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Book details
  • Genre:RELIGION
  • SubGenre:Christian Theology / General
  • Language:English
  • Pages:572
  • Paperback ISBN:9781483587660

Faith On a Stone Foundation

Free Will, Morality and the God of Abraham

by Stephan Grozinger

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Science and philosophy have all but concluded that free will does not exist. What does this mean for faith? For millennia, religious thinkers have placed free will at the center of their understanding of God. Free will was what allowed humanity to make meaningful choices to either follow the will of God or disobey Him. Free will was the explanation for why suffering could exist in a universe controlled by an all-powerful, all-loving God. With free will, we were more than organic machines reacting to stimuli, and more than our nature and nurture; we could choose our own direction and that gave us inherent dignity. The idea that free will is an illusion appears to threaten the foundations of faith and belief in the God of Scripture. In this groundbreaking book, author Stephan Grozinger re-examines the assumption that free will is central to faith. He concludes that, far from being a source of anxiety or even a death sentence for faith, the idea that we do not have free will may be the instrument of its renewal. Grozinger reviews familiar Biblical stories such as The Garden of Eden, Noah, Job and Jonah and concludes that Scripture is entirely consistent with the idea that we do not have free will and, in fact, Scripture seems to urge us to reject the illusion of free will. Only when we embrace this uncomfortable truth do the richness, breadth, and immense challenge of faith reveal themselves.
Christianity appears to be in sharp decline. Between 2007 and 2014, the number of adults in the United States who consider themselves Christian dropped from 78% to 70%. For two millennia, despite many profound challenges, Christianity experienced nothing but exponential growth. Now, in the last decade, Christians are simply walking away from religious affiliation. What is going on? Will faith inevitably decline? Will our understanding of God become secularized until He is nothing but a metaphor for what is good and noble in humanity? Author Stephan Grozinger argues that faith’s best years are still ahead of it. He explores recent advances in science and philosophy regarding the question of whether human beings have free will and concludes that we do not. But far from being a source of anxiety or even a death sentence for faith, this idea may be the instrument of its renewal. Grozinger describes how, in its earliest years, Christianity came under the thrall of Platonism, which offered some proofs of God’s existence, but at a heavy price. The influence of Plato created a hybrid vision of God: the unconditionally loving God of Scripture and an immovable god, the very Form of Good, who commands, tests, rewards and punishes. The same powerful evolutionary forces that shaped our bodies and minds seduced us into thinking these two contradictory visions could be reconciled. Christianity became a religion that encouraged good, socially useful behavior and turned itself into a scold. Unable to embrace the conclusions of science and philosophy regarding free will, popular-culture faith was left behind and often insults our intelligence and offends our moral sensibilities. But faith’s original message is still compelling. By setting aside Plato’s influence, a more ancient vision of God and our relationship to Him emerges. Unlike a Platonic god, the Scriptural God is not dependent on free will. Grozinger reviews familiar Bible stories such as The Garden, The Flood, Exodus, Jonah, and Job, and invites the reader to see them through new eyes to reveal a God who transcends good and useful behavior. He re-examines the birth, life, death and resurrection of Jesus in light of this new way of seeing the divine. As the story progresses, Grozinger challenges the assumptions of the New Atheists and offers a competing moral vision. Finally, the book closes with an examination of organized religion and how this new vision of faith is expressed in community.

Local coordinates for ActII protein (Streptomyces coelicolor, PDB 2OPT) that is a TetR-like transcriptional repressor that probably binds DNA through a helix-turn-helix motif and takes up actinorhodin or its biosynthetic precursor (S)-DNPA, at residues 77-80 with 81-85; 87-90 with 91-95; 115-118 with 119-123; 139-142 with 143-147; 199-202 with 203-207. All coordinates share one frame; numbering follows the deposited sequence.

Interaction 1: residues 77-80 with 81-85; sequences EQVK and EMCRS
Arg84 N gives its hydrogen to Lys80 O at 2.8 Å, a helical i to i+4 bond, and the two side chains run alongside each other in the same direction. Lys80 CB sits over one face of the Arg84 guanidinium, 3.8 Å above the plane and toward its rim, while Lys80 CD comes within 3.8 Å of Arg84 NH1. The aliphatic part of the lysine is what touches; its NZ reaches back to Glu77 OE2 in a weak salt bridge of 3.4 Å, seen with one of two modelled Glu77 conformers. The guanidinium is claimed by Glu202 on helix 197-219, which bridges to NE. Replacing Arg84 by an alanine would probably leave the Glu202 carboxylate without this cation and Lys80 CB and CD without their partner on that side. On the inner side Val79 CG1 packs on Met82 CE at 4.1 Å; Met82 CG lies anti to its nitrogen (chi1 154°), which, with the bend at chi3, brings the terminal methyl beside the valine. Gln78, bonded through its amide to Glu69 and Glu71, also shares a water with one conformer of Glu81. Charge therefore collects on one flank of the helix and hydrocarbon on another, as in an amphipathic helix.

About the author

Stephan Grozinger graduated from the University of St. Michael's College at the University of Toronto (9T2) with a concentration in moral philosophy. He obtained his law degree from The University of Connecticut School of Law (1995) and practices commercial real estate law. A native of Dollard-des-Ormeaux, Quebec and Ridgefield, Connecticut, Stephan lives with his wife, Claire, and daughter, Zoë, in Weston, Connecticut and Wellfleet, Massachusetts.